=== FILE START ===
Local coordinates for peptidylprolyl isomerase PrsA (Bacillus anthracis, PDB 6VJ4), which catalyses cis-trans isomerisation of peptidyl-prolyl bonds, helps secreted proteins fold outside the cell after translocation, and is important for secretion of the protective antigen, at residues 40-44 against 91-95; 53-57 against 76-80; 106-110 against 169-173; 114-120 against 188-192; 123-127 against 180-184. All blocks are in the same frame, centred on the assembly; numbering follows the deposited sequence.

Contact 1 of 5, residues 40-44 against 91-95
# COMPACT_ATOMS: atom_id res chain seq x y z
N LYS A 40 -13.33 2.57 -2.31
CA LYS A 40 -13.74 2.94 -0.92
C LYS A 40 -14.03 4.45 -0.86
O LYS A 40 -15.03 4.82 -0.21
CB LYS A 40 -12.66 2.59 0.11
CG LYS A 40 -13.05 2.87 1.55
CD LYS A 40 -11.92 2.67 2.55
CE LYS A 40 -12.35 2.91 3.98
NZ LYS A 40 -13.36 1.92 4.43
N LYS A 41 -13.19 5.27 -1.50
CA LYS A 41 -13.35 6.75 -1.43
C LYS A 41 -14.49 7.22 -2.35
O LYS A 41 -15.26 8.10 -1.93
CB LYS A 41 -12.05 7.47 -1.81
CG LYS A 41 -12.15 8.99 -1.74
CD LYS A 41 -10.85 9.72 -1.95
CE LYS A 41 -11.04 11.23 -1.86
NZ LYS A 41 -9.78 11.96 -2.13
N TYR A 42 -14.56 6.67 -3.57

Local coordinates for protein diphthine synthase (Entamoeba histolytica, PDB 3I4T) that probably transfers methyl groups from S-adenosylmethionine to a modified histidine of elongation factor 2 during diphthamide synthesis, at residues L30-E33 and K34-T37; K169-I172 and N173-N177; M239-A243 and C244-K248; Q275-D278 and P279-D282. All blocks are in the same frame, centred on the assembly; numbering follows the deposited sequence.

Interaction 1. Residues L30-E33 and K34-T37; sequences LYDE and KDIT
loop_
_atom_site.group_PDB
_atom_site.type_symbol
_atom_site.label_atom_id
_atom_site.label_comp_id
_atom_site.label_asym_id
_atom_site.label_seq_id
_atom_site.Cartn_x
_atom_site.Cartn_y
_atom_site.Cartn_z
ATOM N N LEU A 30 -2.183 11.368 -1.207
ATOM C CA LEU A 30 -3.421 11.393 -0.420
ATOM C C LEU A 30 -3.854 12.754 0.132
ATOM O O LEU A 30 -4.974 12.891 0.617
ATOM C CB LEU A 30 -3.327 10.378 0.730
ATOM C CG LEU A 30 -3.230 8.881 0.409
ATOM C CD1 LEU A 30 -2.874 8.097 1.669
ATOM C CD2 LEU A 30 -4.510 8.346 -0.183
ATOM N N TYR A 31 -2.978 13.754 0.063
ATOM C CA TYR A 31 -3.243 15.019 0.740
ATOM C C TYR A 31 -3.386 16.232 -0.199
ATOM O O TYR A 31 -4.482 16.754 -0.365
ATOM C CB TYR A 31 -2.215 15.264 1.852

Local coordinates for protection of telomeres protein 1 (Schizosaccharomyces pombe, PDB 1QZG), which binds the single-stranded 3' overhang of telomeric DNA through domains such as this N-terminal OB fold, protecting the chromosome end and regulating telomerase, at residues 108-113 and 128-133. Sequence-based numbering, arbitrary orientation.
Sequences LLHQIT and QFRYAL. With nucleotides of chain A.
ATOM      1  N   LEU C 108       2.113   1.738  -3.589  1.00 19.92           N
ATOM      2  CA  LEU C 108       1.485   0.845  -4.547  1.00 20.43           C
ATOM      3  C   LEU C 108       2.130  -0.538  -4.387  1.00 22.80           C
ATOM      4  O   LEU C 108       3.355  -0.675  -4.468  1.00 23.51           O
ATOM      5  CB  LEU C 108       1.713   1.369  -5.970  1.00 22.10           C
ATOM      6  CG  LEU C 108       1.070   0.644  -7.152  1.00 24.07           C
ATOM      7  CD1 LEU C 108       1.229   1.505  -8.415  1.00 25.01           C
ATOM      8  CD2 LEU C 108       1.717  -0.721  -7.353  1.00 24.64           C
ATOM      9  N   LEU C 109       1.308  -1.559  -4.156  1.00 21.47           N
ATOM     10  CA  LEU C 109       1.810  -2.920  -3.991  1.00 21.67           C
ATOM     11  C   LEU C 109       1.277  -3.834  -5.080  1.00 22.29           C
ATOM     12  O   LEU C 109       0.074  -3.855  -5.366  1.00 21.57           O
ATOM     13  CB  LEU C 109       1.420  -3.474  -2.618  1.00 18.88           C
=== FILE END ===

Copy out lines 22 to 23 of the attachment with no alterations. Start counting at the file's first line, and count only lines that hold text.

N TYR A 42 -14.56 6.67 -3.57

Local coordinates for protein diphthine synthase (Entamoeba histolytica, PDB 3I4T) that probably transfers methyl groups from S-adenosylmethionine to a modified histidine of elongation factor 2 during diphthamide synthesis, at residues L30-E33 and K34-T37; K169-I172 and N173-N177; M239-A243 and C244-K248; Q275-D278 and P279-D282. All blocks are in the same frame, centred on the assembly; numbering follows the deposited sequence.